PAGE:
Before diving too deeply into whether Villa A in Oplontis, Italy has any ties to the woman who would become Emperor Nero’s second wife, it would help to learn a little about her first. In general, Poppaea Sabina is known for her connections to various men. She was the granddaughter of Roman consul Gaius Poppaeus Sabinus, who also governed Moesia, a Roman-occupied area in the southeastern Balkan region (via Britannica). Her family’s ties to political power didn’t stop there; Poppaea’s father, Titus Ollius, was a quaestor (or a financial official), per the Roman historian Suetonius.
Poppaea was married three times before Emperor Nero, her final husband. The first was to a Roman official named Rufrius Crispinus — and who, in a sardonic twist, was later executed by Nero, per Oxford Reference. Her second was to Otho, one of Nero’s cohorts, who forced Otho to divorce Poppaea. For what it’s worth, Poppaea and Nero were already in the midst of an affair (via ThoughtCo); By around 58 A.D., she was Nero’s mistress, and Poppaea and Nero tied the knot in 62 A.D.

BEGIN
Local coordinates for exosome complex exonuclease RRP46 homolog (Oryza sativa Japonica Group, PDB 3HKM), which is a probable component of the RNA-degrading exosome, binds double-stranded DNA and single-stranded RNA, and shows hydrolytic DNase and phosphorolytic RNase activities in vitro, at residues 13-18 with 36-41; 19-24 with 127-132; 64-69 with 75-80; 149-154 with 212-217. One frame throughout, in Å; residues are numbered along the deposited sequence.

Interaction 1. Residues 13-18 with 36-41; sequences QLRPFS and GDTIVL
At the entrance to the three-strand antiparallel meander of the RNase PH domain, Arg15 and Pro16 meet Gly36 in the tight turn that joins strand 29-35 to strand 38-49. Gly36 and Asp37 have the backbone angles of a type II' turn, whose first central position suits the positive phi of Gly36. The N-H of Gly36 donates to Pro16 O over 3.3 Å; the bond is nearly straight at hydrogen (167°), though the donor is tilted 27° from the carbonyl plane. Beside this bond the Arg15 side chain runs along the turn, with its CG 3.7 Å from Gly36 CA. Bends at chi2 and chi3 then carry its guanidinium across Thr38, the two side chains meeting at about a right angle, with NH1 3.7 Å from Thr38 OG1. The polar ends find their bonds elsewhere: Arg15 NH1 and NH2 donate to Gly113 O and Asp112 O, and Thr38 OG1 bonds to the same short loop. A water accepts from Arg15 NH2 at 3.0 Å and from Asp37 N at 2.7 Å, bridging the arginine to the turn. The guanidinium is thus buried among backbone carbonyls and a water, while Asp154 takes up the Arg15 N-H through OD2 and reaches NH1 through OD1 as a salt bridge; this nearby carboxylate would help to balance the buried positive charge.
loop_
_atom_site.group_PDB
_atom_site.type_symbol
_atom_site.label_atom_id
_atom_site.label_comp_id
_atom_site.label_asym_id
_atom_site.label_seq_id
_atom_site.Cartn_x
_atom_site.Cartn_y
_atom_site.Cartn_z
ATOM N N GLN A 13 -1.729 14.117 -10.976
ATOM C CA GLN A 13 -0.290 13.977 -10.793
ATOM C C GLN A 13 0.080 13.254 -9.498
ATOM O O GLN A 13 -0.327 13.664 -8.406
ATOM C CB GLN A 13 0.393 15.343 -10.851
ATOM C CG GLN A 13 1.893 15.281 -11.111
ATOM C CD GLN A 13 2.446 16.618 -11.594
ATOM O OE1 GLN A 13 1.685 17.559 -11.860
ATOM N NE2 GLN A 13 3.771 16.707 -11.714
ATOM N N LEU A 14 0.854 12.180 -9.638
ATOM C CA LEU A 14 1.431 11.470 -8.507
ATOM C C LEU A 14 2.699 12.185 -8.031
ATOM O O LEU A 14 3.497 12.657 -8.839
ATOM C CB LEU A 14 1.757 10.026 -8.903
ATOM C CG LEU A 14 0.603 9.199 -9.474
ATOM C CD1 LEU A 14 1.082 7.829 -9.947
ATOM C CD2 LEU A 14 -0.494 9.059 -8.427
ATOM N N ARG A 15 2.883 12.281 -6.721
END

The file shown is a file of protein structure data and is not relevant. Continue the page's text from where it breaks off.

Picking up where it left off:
As a historical figure, Poppaea has remained controversial. Supposedly, she influenced Nero to execute his mother, Agrippina, his first wife, Octavia, and the philosopher Seneca (via The Latin Library). While the historian Tacitus painted an unflattering picture of Poppaea, the Jewish historian Josephus called her that she was a “god-fearing” woman who interceded on behalf of the oft-persecuted Jews in the Roman empire at least twice (via the Encyclopedia).